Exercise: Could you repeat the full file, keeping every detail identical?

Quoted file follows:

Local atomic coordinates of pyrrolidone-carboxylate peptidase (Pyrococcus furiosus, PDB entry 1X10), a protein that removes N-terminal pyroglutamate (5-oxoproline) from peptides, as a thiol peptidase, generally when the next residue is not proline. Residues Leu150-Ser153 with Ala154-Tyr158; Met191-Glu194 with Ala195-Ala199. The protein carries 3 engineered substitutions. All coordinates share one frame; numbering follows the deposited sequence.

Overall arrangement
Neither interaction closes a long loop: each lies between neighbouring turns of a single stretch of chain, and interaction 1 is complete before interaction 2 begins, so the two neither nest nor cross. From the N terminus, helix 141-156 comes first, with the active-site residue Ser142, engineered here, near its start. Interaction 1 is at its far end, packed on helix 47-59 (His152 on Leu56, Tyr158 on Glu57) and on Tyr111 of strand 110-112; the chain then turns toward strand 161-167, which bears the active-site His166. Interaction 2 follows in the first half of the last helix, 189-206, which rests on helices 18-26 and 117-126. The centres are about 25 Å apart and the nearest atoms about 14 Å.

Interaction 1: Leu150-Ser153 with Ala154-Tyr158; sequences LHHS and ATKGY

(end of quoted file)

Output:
Local atomic coordinates of pyrrolidone-carboxylate peptidase (Pyrococcus furiosus, PDB entry 1X10), a protein that removes N-terminal pyroglutamate (5-oxoproline) from peptides, as a thiol peptidase, generally when the next residue is not proline. Residues Leu150-Ser153 with Ala154-Tyr158; Met191-Glu194 with Ala195-Ala199. The protein carries 3 engineered substitutions. All coordinates share one frame; numbering follows the deposited sequence.

Overall arrangement
Neither interaction closes a long loop: each lies between neighbouring turns of a single stretch of chain, and interaction 1 is complete before interaction 2 begins, so the two neither nest nor cross. From the N terminus, helix 141-156 comes first, with the active-site residue Ser142, engineered here, near its start. Interaction 1 is at its far end, packed on helix 47-59 (His152 on Leu56, Tyr158 on Glu57) and on Tyr111 of strand 110-112; the chain then turns toward strand 161-167, which bears the active-site His166. Interaction 2 follows in the first half of the last helix, 189-206, which rests on helices 18-26 and 117-126. The centres are about 25 Å apart and the nearest atoms about 14 Å.

Interaction 1: Leu150-Ser153 with Ala154-Tyr158; sequences LHHS and ATKGY